Virtual Heart of Writing
Many of us have concerns about the impact of technology upon human beings, and upon our children especially, and one of the greatest of these concerns is that technology will dehumanize us and make us less caring about each other. This is certainly a valid concern, and no amount of virtual socializing will take the place of the social sophistication that comes from face-to-face interactions. But I believe that the most profound and meaningful use of technology is as an aid to communication. At its virtual heart, technology uses writing as a powerful means of bringing parents, teachers, and children closer together.
With the proliferation of the internet, many online schools (“virtual schools”) began to appear but writing and communicating didn’t seem to be an integral part of the curriculum. Many of these schools emphasize programs that enable students to complete their work online or to interact with a “learning program” that combines information with multiple-choice tests and automatic grading by the computer. In our view, this is the kind of dehumanizing application that has negative effect upon children, for it takes them away from the heart-to-heart interaction with other human beings that is a critical part of our growth and development as learners and as persons of integrity. At Oak Meadow, instead of developing programs that take the place of parents or teachers, we’ve chosen to focus upon technological tools that make it possible for parents, teachers, and students to interact with each other more effectively, wherever they may live. One of the most difficult aspects of homeschooling for many children (especially those of high school age) is the lack of peer interaction. We have designed and implemented a new pilot program using Google Apps that is aimed at bridging this gap through the use of online collaboration and class discussions.
Since virtual schools are relatively new, there are very few guidelines for the best way to create effective online learning communities. We are all too aware of the many pitfalls to avoid—such as discussions deteriorating into the literary equivalent of text and Facebook chats—but the potential benefits for supportive and effective communication drive us forward with enthusiasm.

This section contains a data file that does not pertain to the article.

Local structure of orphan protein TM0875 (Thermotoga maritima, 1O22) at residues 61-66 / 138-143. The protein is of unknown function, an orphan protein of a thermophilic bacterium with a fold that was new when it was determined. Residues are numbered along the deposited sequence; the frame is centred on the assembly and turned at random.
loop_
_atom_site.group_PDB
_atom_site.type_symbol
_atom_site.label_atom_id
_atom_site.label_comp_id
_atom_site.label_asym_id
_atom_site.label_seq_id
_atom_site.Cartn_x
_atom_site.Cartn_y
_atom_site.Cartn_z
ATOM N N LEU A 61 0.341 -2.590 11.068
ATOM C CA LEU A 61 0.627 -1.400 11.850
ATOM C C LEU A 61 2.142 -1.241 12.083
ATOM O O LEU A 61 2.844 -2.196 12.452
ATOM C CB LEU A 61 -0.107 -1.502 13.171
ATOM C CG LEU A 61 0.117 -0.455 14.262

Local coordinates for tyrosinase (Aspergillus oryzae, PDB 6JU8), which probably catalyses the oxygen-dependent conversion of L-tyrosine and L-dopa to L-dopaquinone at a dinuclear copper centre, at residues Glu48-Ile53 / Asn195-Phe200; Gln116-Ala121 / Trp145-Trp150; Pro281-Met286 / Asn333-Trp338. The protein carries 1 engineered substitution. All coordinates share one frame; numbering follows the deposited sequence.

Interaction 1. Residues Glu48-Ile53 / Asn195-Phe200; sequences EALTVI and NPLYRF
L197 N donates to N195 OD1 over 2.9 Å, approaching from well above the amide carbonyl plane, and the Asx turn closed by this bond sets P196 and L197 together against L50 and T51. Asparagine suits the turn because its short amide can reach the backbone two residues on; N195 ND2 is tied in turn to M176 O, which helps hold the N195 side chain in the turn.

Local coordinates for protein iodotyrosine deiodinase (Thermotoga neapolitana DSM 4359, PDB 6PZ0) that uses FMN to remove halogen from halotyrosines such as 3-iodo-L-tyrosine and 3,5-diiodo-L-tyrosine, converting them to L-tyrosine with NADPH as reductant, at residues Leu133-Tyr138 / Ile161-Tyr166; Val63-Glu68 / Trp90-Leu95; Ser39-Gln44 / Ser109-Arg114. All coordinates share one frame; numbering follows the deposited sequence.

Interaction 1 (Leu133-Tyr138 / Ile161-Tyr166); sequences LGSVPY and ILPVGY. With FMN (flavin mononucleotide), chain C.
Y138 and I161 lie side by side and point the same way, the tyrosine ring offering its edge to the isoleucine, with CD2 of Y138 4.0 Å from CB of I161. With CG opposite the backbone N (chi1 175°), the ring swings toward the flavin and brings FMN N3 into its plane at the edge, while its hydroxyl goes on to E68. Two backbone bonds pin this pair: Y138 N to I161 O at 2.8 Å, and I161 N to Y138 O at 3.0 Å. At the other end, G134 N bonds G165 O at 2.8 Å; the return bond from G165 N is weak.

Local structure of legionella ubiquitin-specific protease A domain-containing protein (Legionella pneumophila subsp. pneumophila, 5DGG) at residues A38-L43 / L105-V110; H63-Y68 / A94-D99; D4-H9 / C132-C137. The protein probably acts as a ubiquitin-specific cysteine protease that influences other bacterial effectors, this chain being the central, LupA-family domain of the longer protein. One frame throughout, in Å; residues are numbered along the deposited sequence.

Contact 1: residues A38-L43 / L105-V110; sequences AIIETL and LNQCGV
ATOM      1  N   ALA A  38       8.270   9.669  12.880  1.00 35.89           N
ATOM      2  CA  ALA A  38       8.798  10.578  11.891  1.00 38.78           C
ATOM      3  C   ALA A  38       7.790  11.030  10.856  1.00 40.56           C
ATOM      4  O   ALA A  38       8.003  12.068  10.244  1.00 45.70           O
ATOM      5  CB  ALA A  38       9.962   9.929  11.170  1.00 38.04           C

Although technology is opening more opportunities for communicating, writing is an art form that will never be replaced by technology. Writing lets us communicate our individuality and reach out into the world. Writing is a path to self-knowledge and creative expression. Taking the time to write, whether by pen scritch-scratching across paper or fingers clicking across a keyboard, is never a waste of time, in my opinion. I am often amazed at what appears on the page when I let myself write freely. Encouraging our children and students to write freely is a gift we can give them, one generation to the next. Journal writing, letter writing, notes jotted on a pad of paper by the phone, or scribbled in the margins of a book— all these represent a human being making a mark on the world. Ideas, goals and dreams all take one step closer to reality when written down. Feelings and ideas gain substance and validation when shared through words.
Notes of all types—including the electronic kind— are a connection between two individuals, and making human connections is what enhances and brings purpose to our lives. We’ll continue to move forward into the brave new world of technology, finding its virtual heart, and embracing the new opportunities it brings, while never forgetting the simple joy of the written word. Write well, write often, and make your mark on the world.
Lawrence Williams is Oak Meadow’s Co-founder and President.